HomeHome ArchiveArchive

Extracting text from a page and using it somewhere else in JMeter

(This article is part of the JMeter Series)

In the following we’ll do these things:

  1. we go to a form submit page
  2. we order something
  3. we get that something we ordered

Overwiev Screenshot

In more detail:

Details Screenshot

Cookie Manager Screenshot

We set up our variables

User Variables Screenshot

The idea here being that we predefine the variables, so they would show up in the “Debug Sampler” which makes debugging easier, because you see at each step, whether the variable has the correct value or not. I do predefine the variables with a “non-value” so that I can see immediately whether the variable has been already assigned something during the execution of the test or not.

We go to a form submit page

Get Form Screenshot

We extract the AUTHTOKEN from that form

(The auth token is being used by the web application to prevent cross-site-scripting)

Extract AUTHTOKEN Screenshot

Notice that the extractor is set to extract the string from the HTTP reply-body.

This is because we want to pass the cookie to an outside application, so that it can call the web app from within the same session.

Extract Session Cookie Screenshot

Notice that this time we told the extractor to extract the string from the HTTP reply-headers.

We now use all our extracted parameters to submit our order

Submit Screenshot

Note that:

  • we are passing the AUTHTOKEN along with the HTTP POST
  • since we are not sure whether possibly the AUTHTOKEN contains some problematic character (in my case it was an equal sign ‘=’ that was interferring with the parameter encoding) we tell JMeter to URL-encode the string.
  • we also pass along another parameter telling the web app what we’re interested in getting back from our order
  • we are using HTTPS

Submitting the order will redirect us to the page that’ll show us the resulting order.

We extract the ORDER_ID from HTTP headers which would otherwise redirect us to the resulting page

The headers contain the location of the resulting order page where we would be redirected to.

Extract Order ID Screenshot

Finally we download the resulting artefact with curl

Download with Curl Screenshot

Note that:

  • we are passing the SESSION_COOKIE to curl to be able to download the artifact in the same (potentially authenticated) session.

  • we also construct the download URL from the ORDER_ID

You can download this JMeter test from here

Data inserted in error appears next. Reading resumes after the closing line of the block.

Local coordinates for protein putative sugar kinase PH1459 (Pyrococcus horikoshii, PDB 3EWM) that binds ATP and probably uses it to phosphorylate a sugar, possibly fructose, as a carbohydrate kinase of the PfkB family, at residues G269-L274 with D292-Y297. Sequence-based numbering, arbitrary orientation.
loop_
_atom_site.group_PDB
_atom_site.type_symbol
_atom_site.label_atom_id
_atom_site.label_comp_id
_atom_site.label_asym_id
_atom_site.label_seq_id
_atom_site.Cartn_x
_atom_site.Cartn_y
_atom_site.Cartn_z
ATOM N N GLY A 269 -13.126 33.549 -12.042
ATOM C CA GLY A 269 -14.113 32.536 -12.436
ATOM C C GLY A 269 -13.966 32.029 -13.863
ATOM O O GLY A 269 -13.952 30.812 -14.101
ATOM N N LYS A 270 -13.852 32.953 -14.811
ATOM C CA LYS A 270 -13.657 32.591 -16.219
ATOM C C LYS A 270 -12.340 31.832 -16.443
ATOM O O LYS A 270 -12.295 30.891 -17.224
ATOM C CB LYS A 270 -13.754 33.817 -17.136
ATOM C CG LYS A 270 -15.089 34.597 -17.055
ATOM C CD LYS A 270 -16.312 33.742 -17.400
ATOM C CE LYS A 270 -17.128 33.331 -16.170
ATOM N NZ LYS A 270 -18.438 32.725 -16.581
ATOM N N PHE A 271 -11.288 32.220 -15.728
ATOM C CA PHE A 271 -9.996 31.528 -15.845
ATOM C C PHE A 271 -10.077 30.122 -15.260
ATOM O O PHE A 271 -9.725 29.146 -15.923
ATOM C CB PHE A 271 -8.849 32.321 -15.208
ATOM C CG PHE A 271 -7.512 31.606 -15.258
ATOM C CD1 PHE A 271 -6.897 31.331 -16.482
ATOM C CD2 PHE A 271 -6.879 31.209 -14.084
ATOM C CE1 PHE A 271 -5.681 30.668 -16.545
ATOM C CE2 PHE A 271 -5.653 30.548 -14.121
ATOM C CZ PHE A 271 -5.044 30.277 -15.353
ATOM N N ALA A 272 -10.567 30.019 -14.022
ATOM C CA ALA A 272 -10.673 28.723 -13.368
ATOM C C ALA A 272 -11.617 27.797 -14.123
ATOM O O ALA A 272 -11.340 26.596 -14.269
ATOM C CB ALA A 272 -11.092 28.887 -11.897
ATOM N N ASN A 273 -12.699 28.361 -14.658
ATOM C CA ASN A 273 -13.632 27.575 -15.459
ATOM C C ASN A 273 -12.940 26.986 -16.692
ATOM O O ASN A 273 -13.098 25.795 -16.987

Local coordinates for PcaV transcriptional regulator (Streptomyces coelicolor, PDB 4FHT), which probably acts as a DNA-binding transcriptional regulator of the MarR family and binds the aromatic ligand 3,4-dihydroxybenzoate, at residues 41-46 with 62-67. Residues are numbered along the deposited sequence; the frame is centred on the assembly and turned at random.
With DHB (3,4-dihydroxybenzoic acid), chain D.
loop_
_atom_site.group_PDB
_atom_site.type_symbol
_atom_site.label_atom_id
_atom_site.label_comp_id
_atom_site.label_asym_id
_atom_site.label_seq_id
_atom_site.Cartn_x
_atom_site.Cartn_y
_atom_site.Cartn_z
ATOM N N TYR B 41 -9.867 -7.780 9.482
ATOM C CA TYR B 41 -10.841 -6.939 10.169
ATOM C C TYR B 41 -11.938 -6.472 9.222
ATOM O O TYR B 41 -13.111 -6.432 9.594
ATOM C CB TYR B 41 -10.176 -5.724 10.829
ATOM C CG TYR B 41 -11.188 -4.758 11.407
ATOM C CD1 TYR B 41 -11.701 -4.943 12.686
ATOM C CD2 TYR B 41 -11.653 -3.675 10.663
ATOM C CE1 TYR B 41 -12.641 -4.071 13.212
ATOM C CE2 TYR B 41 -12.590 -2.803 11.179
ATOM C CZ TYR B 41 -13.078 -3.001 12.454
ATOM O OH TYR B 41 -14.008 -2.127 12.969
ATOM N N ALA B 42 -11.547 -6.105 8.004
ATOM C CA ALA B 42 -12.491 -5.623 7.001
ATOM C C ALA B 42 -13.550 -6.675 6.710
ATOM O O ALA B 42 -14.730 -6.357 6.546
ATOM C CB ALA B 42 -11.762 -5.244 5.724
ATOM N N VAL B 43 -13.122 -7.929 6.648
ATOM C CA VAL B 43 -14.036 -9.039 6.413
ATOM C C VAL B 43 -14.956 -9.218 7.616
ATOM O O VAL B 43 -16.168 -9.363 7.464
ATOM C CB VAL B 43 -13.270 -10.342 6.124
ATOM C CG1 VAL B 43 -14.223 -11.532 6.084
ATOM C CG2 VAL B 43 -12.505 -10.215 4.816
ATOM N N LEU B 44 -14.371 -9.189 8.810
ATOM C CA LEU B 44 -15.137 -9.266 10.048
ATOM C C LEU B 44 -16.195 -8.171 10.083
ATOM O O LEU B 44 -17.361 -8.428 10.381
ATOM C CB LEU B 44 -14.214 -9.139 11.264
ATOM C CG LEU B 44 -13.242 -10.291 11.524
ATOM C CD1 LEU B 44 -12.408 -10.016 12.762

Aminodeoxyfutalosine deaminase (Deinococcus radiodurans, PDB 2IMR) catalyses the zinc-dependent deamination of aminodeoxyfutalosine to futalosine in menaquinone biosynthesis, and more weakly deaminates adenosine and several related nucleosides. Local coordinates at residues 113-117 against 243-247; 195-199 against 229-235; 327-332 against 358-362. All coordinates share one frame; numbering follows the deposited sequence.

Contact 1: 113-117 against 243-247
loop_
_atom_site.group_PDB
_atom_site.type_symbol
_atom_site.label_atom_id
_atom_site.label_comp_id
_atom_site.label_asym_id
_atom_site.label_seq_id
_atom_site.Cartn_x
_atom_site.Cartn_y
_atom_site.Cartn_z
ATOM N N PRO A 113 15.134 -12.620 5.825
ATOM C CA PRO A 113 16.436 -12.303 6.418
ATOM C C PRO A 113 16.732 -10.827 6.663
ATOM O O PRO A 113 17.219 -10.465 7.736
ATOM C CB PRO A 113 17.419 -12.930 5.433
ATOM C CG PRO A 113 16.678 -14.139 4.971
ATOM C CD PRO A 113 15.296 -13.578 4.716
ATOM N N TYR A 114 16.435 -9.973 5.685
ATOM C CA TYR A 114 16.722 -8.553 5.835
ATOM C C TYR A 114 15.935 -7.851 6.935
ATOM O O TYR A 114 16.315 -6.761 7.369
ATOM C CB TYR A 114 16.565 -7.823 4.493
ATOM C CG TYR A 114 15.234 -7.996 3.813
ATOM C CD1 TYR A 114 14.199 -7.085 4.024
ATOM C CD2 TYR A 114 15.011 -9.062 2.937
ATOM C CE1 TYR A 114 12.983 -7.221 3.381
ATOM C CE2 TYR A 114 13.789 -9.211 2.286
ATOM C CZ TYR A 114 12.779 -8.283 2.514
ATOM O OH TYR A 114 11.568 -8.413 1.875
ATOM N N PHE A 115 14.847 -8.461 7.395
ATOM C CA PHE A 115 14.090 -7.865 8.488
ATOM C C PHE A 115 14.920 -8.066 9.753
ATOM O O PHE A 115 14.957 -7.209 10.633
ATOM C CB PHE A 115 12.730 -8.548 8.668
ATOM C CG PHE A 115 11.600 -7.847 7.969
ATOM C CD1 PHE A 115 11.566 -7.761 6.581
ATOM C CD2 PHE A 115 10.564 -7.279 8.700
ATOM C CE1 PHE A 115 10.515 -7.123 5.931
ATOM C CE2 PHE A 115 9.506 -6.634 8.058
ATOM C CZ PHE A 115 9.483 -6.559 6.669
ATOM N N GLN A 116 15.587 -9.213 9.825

Tomáš Pospíšek, 4.1.2011

Debugging JMeter Tests

(This article is part of the JMeter Series)

Useful ways to debug JMeter as far as I know:

  • insert a “Debug Sampler”

Debug Sampler Screenshot

the “Debug Sampler” will emit “everything that’s known” to JMeter. That output can be displayed in the “View Results Tree Listener”:

Debug Sampler Result Screenshot

  • have a look at the JMeter log file (which is usually dumped from where you’ve started JMeter)

  • check the output of one of the listeners such as the “View Results Tree Listener”.

  • if you need to debug regexes of a “Regular Expression Extractor” then you can have a look at the source code of the page you want to extract a value from inside the “View Results Tree Llistener” and enter the same regular expression in the “Search” field (searching is only implemented in JMeter > v2.4).

Debugging Regexes Screenshot

In that picture you can see JMeter matching and displaying the regex entered in the search field inside an HTML page retrieved though the “HTTP Client Sampler”.

Tomáš Pospíšek, 1.1.2011

New label tools in QGIS

In cartography, it is a frequent operation to set labels to fixed positions, together with the position of the fix point (left/middle/right, Top, Half, Bottom) that is kept constant in case of font change, rotation or zoom. Therefore, three new editing tools to manipulate text labels are now in the QGIS developer version:

  1. the move label tool drags text labels to a new position

Move label

  1. the rotate label tool is for interactive rotation of labels
  2. the label property tools opens a dialog that lets the user manipulate the data defined properties of a label (and also the text of the label attribute)

Move label

All three tools work on the new labeling engine and data defined labeling needs to be enabled for the layer (e.g. x coordinate attribute / y coordinate attribute for the move tool, rotation for the rotate tool). Additionally, the layer needs to be in edit mode. The new tools are well suited to mix fixed label positions and automated label opsitioning in the same or among several layers. If the x- or y attribute value is NULL, the position is set automatically by the pal library (http://pal.heig-vd.ch/). As soon as a position is manipulated by the move label tool, the position is written into the attribute field and the label position for this feature is fixed. So if a layer does not yet have attribute fields for x, y, you could create two new fields of type double (using the buttons in the vector properties dialog or in the attribute table). Initially, all values will be ‘NULL’ and all the label positions set automatically.

There are further plans to improve the user interface. It could be handy to have the properties dialog always open (non-modal), which would allow faster edits of a large number of labels. And a live text rotation preview is planned too. And yes, if someone likes making real icons, this would be highly appreciated (my graphical skills are somewhat limited…).

Finally I’d like to thank the city of Thun (Switzerland) for funding these tools and sharing it with the rest of the FOSSGIS world.